NEW YORK (AP) — Politicians say they’re meeting with prosecutors following the New York City medical examiner’s ruling that the police killing of an unarmed man was a homicide.

The medical examiner’s office said in a statement Monday that its classification in the death of Akai Gurley “does not imply any statement about intent or culpability.”

Police Commissioner William Bratton previously called Gurley’s death in a Brooklyn staircase on Thursday an apparent accident that claimed a “totally innocent” life.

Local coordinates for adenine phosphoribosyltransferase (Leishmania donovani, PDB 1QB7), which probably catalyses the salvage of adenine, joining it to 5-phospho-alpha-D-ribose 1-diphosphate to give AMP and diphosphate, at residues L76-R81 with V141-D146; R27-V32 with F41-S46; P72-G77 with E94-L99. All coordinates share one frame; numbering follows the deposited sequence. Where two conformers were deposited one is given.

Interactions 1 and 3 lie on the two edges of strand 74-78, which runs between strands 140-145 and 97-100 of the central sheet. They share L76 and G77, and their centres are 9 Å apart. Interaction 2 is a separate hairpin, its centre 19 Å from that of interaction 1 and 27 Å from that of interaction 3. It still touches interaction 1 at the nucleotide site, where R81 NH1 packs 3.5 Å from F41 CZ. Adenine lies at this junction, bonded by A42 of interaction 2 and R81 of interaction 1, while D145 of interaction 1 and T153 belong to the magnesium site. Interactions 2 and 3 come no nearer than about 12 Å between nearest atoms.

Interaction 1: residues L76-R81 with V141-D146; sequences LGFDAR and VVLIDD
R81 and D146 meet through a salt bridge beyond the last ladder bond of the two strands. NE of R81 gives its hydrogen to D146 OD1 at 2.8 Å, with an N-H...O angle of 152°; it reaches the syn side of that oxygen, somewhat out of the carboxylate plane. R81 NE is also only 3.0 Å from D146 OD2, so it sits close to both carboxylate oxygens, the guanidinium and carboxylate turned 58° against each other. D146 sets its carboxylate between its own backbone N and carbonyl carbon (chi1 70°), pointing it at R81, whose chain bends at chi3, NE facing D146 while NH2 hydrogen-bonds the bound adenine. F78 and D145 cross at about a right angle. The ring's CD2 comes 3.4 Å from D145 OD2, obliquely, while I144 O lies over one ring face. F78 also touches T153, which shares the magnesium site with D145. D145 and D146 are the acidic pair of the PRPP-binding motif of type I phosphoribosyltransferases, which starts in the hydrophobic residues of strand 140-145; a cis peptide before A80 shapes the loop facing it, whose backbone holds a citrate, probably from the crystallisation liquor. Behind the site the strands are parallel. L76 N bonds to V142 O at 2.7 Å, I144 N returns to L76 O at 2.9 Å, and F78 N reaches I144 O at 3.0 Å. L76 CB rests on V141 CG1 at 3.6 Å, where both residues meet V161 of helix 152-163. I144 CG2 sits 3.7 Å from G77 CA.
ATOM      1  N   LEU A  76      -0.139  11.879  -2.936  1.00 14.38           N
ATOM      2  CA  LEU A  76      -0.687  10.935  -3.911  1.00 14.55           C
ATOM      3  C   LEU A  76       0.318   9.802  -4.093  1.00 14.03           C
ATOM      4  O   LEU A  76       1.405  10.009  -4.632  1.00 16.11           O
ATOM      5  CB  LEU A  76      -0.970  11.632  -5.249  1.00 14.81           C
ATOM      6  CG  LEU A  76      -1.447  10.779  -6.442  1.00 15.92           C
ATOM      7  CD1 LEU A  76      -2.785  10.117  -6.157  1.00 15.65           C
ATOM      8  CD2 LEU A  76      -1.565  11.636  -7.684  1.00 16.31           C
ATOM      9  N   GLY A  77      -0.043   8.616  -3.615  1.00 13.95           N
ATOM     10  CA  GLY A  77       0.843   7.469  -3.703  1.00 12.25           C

City Councilwoman Inez Barron and Assemblyman-elect Charles Barron planned a news conference Monday afternoon.

Brooklyn District Attorney Kenneth Thompson has called the shooting “deeply troubling” and said it warrants “an immediate, fair and thorough investigation.”

Mayor Bill de Blasio met with some of Gurley’s relatives Friday evening.

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